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Is there a reason why this CSS doesn't work?


a[href^="http"]:after {

a[href^="http"] img ~ :after {

.. on this HTML?

<a href="http://google.com">Test</a>
<a href="http://google.com">
    <img src="https://www.google.com/logos/classicplus.png">

The idea is to have a pseudo-element on matching anchor tags. But I do not want it to apply to anchor tags that wrap an image. And since I can't target anchors using something like a < img, I figured the maybe I could target the :after pseudo-element by finding an image that it's a sibling of.

Any insight would be greatly appreciated.

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2 Answers

up vote 4 down vote accepted

You can't target :after since it's content is not rendered in the DOM and it does not manipulate it - for this to work the DOM would have to be re-rendered and CSS can't manipulate it like this.

Check the specification for detailed understanding: http://www.w3.org/TR/CSS2/generate.html#propdef-content

Generated content does not alter the document tree. In particular, it is not fed back to the document language processor (e.g., for reparsing).

I suggest you use JavaScript to do the job for you.

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This is correct regarding pseudo-elements and the DOM. Consequently, it also has to do with how pseudo-element selectors are processed. See my answer. –  BoltClock Nov 5 '11 at 10:08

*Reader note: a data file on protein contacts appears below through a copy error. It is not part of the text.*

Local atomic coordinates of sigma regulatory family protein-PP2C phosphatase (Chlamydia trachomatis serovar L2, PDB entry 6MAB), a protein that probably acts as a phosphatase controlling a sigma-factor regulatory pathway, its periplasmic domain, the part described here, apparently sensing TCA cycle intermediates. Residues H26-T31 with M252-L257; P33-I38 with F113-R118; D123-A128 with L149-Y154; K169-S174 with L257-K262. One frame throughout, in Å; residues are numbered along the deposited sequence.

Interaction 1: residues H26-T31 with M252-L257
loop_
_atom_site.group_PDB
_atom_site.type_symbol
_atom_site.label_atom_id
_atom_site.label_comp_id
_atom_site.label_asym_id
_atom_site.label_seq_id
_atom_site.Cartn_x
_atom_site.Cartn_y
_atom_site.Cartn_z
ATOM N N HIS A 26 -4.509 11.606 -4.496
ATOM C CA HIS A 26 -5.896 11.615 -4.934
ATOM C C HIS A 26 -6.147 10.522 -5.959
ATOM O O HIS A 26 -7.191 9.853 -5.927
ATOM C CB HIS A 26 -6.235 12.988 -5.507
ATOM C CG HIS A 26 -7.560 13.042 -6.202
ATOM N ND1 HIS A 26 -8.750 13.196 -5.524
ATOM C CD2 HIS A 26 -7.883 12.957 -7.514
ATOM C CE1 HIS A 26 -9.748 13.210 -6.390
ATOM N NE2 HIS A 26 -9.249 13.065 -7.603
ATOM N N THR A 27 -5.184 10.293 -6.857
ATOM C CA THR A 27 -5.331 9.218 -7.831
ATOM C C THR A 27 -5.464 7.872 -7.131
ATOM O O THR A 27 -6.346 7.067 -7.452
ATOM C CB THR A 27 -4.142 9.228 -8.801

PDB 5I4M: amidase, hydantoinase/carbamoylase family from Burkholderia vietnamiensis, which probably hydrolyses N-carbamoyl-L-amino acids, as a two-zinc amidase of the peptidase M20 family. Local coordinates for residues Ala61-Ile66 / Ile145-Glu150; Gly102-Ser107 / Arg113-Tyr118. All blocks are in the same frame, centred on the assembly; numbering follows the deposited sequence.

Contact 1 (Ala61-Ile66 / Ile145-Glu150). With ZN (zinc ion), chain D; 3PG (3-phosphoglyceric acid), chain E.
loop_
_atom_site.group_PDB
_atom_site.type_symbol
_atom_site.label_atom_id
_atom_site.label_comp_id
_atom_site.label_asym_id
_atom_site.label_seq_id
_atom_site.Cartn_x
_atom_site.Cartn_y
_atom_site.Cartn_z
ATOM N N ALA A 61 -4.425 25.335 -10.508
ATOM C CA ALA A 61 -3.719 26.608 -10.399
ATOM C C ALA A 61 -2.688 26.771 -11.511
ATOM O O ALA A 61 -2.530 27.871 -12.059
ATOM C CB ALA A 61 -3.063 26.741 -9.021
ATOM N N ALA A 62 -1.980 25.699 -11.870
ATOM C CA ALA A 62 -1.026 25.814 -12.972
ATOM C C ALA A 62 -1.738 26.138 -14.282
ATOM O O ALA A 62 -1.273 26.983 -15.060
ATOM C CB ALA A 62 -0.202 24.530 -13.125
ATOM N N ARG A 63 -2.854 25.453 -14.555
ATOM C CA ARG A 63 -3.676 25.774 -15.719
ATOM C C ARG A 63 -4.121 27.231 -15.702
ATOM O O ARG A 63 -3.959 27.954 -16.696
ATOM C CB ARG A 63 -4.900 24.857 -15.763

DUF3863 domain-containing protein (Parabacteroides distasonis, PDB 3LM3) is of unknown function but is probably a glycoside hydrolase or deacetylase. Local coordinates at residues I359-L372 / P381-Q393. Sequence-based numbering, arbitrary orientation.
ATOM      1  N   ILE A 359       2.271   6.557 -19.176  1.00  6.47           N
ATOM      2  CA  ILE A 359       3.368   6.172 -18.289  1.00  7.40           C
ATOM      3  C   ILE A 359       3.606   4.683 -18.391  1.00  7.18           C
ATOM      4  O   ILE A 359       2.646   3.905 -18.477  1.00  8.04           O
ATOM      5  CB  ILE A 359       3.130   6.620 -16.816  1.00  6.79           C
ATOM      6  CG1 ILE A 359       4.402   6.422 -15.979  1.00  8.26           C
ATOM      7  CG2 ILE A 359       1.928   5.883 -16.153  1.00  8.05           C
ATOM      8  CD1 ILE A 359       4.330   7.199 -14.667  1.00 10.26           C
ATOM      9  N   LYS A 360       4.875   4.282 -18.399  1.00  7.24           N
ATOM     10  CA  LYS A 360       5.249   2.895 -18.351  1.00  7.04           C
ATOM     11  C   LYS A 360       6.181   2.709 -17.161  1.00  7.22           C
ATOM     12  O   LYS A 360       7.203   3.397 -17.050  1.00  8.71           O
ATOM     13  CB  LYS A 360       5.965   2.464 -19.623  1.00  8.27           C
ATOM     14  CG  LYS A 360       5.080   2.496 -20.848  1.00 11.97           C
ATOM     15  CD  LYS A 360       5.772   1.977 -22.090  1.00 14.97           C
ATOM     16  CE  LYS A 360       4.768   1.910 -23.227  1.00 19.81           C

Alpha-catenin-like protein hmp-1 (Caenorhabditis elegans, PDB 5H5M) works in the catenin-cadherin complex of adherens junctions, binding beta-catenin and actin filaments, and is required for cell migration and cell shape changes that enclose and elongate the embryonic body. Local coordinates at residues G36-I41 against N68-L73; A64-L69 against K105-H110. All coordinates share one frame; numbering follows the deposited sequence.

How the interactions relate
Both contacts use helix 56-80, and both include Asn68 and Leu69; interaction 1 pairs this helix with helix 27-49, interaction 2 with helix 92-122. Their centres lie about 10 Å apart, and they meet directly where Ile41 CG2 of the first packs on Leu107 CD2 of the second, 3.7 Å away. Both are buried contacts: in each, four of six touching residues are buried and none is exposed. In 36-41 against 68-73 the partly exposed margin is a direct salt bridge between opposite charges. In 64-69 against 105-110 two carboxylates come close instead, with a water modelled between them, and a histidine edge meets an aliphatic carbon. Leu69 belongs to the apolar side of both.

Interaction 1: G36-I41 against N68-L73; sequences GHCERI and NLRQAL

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No, you cannot target pseudo-elements with combinators relatively to their generating/containing elements or their real child elements. This is because they're pseudo-elements, not real elements.

Your second selector:

a[href^="http"] img ~ :after

doesn't look for an :after pseudo-element that comes after an img that's within the a, even though it seems like it as both are rendered as children of the a element.

It can be rewritten as this:

a[href^="http"] img ~ *:after

which really means to add content and apply styles to the end of any of that img's succeeding siblings (that support :before and :after). Since there isn't anything that comes after img in your HTML, the rule isn't applied to anything.

The * that is missing from your selector is actually implicitly there. Similarly to how you can omit * before any other simple selectors for it to be implied, omitting * from a pseudo-element also makes it implied to be there. See the spec for details.

Consequently, you cannot select a pseudo-element by itself; you can only select a pseudo-element based on some other real element that generates it.

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